In 1974, women's basketball was in its infancy. And by infancy, I mean pre-NCAA sanction. There was no money in the sport. No recognition. No legitimacy. It was a mere brick to the powerhouse that women's basketball has become today.
Pat Summitt somehow saw potential in the women's game that year when she accepted a position as a grad assistant for the University of Tennessee. After the head coach abruptly resigned, the 22-year old Summitt was handed the keys to the program. Her salary was $250 a month, and she drove the players around in a van. It didn't matter. She went full speed ahead and never looked back.
I could go on and on about Summitt's legendary coaching career, her 1,098 wins and eight national titles over 38 years. Her numbers are incomparable. She was a Hall of Fame coach, and a damn good one. That's undeniable. But Summitt, who died on Tuesday at the age of 64, leaves behind a legacy that goes far beyond the basketball court. What she did for women's sports in general is everlasting.
Summitt knew what it was like to be an athlete who faced discrimination because of her gender. Before Title IX, her brothers received scholarships while she played basketball at the University of Tennessee at Martin without one. Summitt took over the UT women's basketball program just a few years after Title IX was enacted. Women's sports were only beginning to take shape. Look at where they are now.
We have more options for female athletes than ever before, at every level. We have a professional soccer league, a hockey league, and the WNBA. Pat Summitt was the water and the sunlight that helped them grow. She brought recognition to women's sports and forced people to pay attention. Her basketball program became more popular than the men's at UT, and the Tennessee fan base was as wild and fanatic about women's basketball as they were about the football team. Any time a UT game was on, it was must-see television. That's incredible, when you think about it. Women's sports weren't supposed to be equal or better than. They were supposed to be secondary. But Summitt never did buy into that, did she?
The knock on women was always that they weren't athletic enough to play competitive sports. As an athlete myself, I experienced this time and time again growing up. I played football in a grassy field with my brothers and their friends. I could hold my own and then some, but every time someone new came to play with us he'd look at me across the way and think, "What's she doing here?" It didn't take long for me to turn that arrogant smirk into a look of sheer embarrassment with a hard tackle. It was the same on the soccer field and the basketball court. I felt I had to play harder, be stronger and more aggressive just to prove I could play sports.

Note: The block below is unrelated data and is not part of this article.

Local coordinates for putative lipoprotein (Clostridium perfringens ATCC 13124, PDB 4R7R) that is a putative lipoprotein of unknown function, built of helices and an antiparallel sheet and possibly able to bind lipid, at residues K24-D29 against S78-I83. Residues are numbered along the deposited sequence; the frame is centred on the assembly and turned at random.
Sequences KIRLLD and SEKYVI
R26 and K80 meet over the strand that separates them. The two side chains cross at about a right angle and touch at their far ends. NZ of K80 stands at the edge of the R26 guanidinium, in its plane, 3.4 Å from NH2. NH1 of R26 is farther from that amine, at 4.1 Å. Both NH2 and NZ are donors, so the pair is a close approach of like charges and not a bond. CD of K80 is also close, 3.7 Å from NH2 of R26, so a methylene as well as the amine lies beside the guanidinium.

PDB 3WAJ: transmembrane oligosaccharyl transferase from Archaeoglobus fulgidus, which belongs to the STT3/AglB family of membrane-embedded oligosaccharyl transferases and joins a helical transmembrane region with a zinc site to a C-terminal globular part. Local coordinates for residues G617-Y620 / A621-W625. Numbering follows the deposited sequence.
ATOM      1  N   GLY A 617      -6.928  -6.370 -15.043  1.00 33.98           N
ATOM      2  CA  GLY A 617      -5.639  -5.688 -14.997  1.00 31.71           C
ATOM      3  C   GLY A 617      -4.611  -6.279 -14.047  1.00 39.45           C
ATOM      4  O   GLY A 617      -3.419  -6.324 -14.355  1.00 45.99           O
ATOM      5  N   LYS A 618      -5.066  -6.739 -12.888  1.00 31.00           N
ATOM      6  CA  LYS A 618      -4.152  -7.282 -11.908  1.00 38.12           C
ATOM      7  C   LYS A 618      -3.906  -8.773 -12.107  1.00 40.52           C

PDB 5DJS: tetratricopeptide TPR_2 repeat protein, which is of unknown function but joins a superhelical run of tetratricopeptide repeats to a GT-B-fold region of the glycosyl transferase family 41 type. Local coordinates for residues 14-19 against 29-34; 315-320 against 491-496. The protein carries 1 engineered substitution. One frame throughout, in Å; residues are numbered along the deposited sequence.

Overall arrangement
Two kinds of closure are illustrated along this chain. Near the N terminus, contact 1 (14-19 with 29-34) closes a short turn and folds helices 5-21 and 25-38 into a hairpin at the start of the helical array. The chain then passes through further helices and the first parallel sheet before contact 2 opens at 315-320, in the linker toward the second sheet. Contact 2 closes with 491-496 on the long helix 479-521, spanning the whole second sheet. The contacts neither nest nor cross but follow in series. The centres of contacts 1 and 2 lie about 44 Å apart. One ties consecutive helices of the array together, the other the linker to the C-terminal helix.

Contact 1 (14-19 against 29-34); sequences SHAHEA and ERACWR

That is the theme of Summitt's legacy. Yes, women can play hard. Women can be tough. Women can be strong. And if the doubters aren't going to believe it, well damn—let's show them. Summit's basketball teams were not only physical and athletic; they were also mentally tough. She knew how to get the most out of her players. She knew how to get them to dig in and ignite that fire—the same fire that burned within her.
I was never going to play a second of basketball at UT, but that doesn't mean I didn't dream about it. That doesn't mean I didn't imagine myself in an orange and white jersey while shooting hoops in my driveway. I remember watching a game with my father once. Summitt was striding up and down the sideline, and the point guard committed a turnover. Then came that patented Summitt look: the steely eyes, the hard stare.
"Do you think you could play for her?" my father asked. "She's tough."
I wasn't sure what to say at first. Summitt's intensity frightened and inspired me at the same time. It was a strange juxtaposition, a mixture of scolding and support. The girl who made the turnover came back the next play and stole the ball for an uncontested layup. She was more confident after her broken play. Had I made that turnover, I would have sulked. I would have dwelled. But under Summitt, that wouldn't fly. You don't sulk. You don't dwell. You shake it off and play. You play hard, and smart, and tough. And you play till the buzzer.
"I'd love to play for her," I answered finally. "I think anyone would."
There are a lot of women's basketball coaches now that run successful programs. Geno Auriemma, Tara Vanderveer, Kim Mulkey, and Muffet McGraw come to mind. I would have loved to play for any of them as well. But without Summitt, I might not have had the choice. Women's basketball begins with her. That's where it starts. And because of her, that's not where it will end. Her legacy will live on every time a young girl picks up a ball and dreams big.
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